from a flashlight beam.
My little brother
throws the remote,
furious that the new TV
is comatose.

I wonder if the scrape
of the plows
will wake the people
who'll spend tonight
asleep on the street.

Susan Spaeth Cherry



FAIRGROUNDS IN THE RAIN

I find the side gate wide open,
no one manning the kiosk.
No need to collect parking fees
or event tickets today,
with rain bouncing off pavement
and wind echoing off empty
angles of the concrete pit –
that rumble isn’t skateboards
but thunder.
No one else in sight; no one
throwing frisbees on the lawn.
No bleat of lambs from the sheep
pavilion pooled with rainwater.
My dog tugs on her leash,
leads me to a drift of dead leaves,
inspects it with her nose –
it must hold scent of dogs
who passed here before the storm.
At last she satisfies her curiosity
for what isn’t here anymore.
We keep on going – no fair-
weather walkers we. I tighten
my hood against windblown rain
as my dog lifts her nose
higher to catch news the wind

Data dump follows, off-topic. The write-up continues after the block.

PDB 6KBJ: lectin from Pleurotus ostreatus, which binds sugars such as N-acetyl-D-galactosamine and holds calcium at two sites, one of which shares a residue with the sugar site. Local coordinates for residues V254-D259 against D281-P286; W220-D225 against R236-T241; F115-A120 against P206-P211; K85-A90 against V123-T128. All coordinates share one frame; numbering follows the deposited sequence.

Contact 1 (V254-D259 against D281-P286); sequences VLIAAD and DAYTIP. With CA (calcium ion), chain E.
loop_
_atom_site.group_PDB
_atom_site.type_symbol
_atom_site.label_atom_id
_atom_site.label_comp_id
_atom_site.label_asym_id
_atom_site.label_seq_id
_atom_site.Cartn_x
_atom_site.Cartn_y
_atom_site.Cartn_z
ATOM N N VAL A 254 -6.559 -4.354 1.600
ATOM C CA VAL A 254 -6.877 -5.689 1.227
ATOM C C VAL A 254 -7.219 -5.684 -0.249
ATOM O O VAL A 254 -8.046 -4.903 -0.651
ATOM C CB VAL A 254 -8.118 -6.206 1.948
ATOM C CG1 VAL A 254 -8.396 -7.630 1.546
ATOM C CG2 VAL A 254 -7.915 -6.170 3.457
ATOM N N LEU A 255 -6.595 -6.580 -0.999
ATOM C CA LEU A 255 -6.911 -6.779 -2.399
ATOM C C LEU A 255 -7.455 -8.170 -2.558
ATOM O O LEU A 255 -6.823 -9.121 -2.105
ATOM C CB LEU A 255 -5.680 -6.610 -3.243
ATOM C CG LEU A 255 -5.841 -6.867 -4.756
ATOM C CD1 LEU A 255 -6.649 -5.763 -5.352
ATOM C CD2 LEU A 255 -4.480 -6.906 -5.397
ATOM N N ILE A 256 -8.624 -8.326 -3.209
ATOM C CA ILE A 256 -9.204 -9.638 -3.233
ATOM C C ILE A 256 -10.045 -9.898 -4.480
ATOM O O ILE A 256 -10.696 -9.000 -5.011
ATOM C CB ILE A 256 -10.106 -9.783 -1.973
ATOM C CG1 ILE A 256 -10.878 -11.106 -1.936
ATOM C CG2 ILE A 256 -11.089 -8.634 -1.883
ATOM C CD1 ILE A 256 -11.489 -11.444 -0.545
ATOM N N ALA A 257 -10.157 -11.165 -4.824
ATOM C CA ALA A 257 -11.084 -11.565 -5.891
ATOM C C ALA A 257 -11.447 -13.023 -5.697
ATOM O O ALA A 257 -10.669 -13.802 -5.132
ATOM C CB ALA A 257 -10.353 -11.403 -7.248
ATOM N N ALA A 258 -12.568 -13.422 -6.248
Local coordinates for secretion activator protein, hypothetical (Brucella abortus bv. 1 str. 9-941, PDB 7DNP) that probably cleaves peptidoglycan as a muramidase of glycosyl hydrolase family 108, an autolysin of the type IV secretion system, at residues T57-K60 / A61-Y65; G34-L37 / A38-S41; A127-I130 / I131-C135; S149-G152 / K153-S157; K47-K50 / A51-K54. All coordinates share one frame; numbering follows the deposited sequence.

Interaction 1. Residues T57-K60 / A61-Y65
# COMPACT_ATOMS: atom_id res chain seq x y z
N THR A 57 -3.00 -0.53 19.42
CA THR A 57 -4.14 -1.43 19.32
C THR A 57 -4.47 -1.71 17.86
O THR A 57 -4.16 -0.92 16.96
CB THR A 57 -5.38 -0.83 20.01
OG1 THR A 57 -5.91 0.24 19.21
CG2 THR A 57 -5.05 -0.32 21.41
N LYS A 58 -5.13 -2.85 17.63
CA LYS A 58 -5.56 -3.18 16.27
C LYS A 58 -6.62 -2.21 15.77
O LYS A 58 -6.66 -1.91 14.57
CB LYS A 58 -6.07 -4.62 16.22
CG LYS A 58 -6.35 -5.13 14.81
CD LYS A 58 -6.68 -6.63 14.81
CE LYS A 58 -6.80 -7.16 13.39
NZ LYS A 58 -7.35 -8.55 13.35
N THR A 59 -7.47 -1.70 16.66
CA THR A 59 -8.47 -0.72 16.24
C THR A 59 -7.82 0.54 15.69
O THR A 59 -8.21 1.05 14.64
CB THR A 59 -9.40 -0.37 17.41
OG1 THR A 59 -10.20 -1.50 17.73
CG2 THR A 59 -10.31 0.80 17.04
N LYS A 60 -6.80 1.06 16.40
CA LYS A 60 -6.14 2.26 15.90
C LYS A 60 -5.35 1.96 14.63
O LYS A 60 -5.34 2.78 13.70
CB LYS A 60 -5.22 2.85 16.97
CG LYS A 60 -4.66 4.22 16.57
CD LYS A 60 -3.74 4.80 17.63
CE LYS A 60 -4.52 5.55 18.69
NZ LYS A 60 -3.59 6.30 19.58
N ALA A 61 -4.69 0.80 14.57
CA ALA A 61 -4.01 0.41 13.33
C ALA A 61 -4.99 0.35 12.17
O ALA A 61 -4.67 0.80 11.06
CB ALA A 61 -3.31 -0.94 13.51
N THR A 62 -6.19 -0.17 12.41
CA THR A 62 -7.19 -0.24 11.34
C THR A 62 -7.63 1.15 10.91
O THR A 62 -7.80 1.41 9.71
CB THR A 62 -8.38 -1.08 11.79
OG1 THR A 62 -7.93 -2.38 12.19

brings from miles away.

Taylor Graham



THE HOUSE

We left in mid-June
The furniture was gone
Just the window coverings remained
Those and an old Tiffany-style dining room light
that had been my mother-in-law’s – the same one
I’d eaten under when her son and I had first
begun dating
The attic was shed of our daughter’s
crib, changing table and rocking horse-
All locked away and disintegrated
over time, darkness and humidity
The floors were swept and polished
The sun streaming in
highlighting their glossy beauty
I looked around once more
saying goodbye to a house
that saw us grow and diminish
A child added on,
a beloved dad and grandpa
passing away
I opened the side door
and looked at the small grassy yard
where our first two beagles
patrolled the fenced perimeter
noses down, tails up
The moments I recalled
Did not cause me pain
because they were with me
still there- no wrapping
or unpacking needed
I guess it’s true
what they say about houses
I closed the door
and headed home

Terri J. Guttilla



THE TRUTH IS

That thing that makes
a place special never fades
as long as memory serves

But when time and tide
wash away all witnesses,
that place neutralizes. It is then

historians needn’t intervene,
for they only disrupt the process